Over the past 8 months, independent Cuban artists across genres have campaigned in opposition to the government-ordered Decree 349, a law strictly regulating artistic production in the country. Now, many of the Cuban artists actively fighting the decree, including Tania Bruguera, Luis Manuel Otero Alcántara, and Yanelys Nuñez Leyva, have signed a letter sent to those invited to participate in the upcoming 13th Havana Biennial asking them to act in solidarity with the targeted artists by expressing their opposition to the decree.
Following Hurricane Irma in 2016, the government postponed the 13th Havana Biennial, and in 2018 announced the biennial would be delayed for a second time — this time indefinitely. In protest, independent Cuban artists launched a protest on social media to protest the decision. The artists — many of whom were the same involved in the campaign against 349 — then organized an alternative #00 Havana Biennial — but organizers were accused of “distorting Cuba’s cultural policies.” The Havana Times reported that the Ministry of Culture targeted Cuban participants, threatening to revoke their accreditation to operate as independent artists in the country.
Recently, Havana Biennial organizers announced plans to reinstate the biennial for spring of 2019, isolating many of the organizers of the #00Biennial, most of whom were also vocal campaigners against Decree 349.
In their letter to artists invited to the upcoming biennial, the artists wrote:
As you may know, over the past eight months, a protest movement has emerged among artists from all disciplines to address a new law that recently went into effect, known as Decree 349. This law criminalizes independent artistic activity and gives art inspectors the right to impose a fine or subject artists to asset forfeiture as a penalty for presenting work without authorization from the state. The Cuban government created the law without consulting its arts community.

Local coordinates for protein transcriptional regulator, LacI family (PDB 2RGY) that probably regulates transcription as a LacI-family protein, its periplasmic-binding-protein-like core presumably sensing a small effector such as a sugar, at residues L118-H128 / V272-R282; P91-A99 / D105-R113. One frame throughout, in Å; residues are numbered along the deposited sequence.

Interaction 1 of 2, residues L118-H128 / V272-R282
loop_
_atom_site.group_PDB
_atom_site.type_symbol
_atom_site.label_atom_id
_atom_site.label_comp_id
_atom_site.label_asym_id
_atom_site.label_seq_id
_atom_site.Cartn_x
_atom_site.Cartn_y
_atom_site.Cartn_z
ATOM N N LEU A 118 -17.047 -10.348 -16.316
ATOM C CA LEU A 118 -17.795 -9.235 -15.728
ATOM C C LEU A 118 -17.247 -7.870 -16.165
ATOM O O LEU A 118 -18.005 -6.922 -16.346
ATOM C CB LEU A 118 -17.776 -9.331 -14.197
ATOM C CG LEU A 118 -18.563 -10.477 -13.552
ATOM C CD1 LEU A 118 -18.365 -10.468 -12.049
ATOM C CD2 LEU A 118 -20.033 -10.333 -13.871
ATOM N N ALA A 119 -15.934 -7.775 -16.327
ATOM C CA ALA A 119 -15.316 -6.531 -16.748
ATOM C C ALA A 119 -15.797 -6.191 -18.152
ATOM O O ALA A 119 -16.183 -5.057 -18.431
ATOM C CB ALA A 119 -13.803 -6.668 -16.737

The decree, signed by newly instated President Miguel Díaz-Canel in April and published in the Gaceta Oficial de la República de Cuba on July 10, essentially grants the Cuban Republic complete control over independent artistic production in the private sector. To host artistic events or sell work, artists must gain approval from the Ministry of Culture and oblige to a strict set of guidelines.
Days before the law was set to go into effect on December 7, the government promised to curtail the law following international attention — including a protest at Tate Modern and public disapproval of the decree by Amnesty International.
Vice Minister of Culture Fernando Rojas told Associated Press that the government had insufficiently explained their motivations and goals for Decree 349. “There wasn’t an advance explanation of the law and that’s one of the reasons for the controversy that it unleashed,” Rojas told AP, explaining that more exact regulations will be published in the near future, but that “artistic creation is not the target.”
However, the artists say, “We have not received any further information about those regulations as yet.” They contend, “All that we ask is that you find ways to include the artists who are going to be marginalized due to the decree in your experience of the biennial.”
“A small gesture of solidarity goes very far in Cuba, particularly in the arts […] As members of a global art community we are all interconnected,” they explain. They suggested a number of possibilities, writing:
You can invite one of the artists affected by the decree 349 to work with you during your presentation at the Havana Bienal; or you can share part of your exhibition space or stage if you are participating in a public event. You can wear “No to Decree 349” T shirts while in Cuba to show support for our cause. You can visit us in our home studios to learn more about our efforts.
In August, Luis Manuel Otero Alcántara told Hyperallergic, “For government systems, it is impossible to control art, because it is capable of being born of the most unexpected places and situations. In these moments of such fragility and therefore repression, art is a very powerful weapon and the system knows it.”
Yanelys Núñez Leyva told Hyperallergic that artists have historically been leaders of change, but “with access to the internet, the change in president, the deep economic crisis, the support of independent journalism, the collaboration between artists, [and more] have converted it into an even greater threat.”
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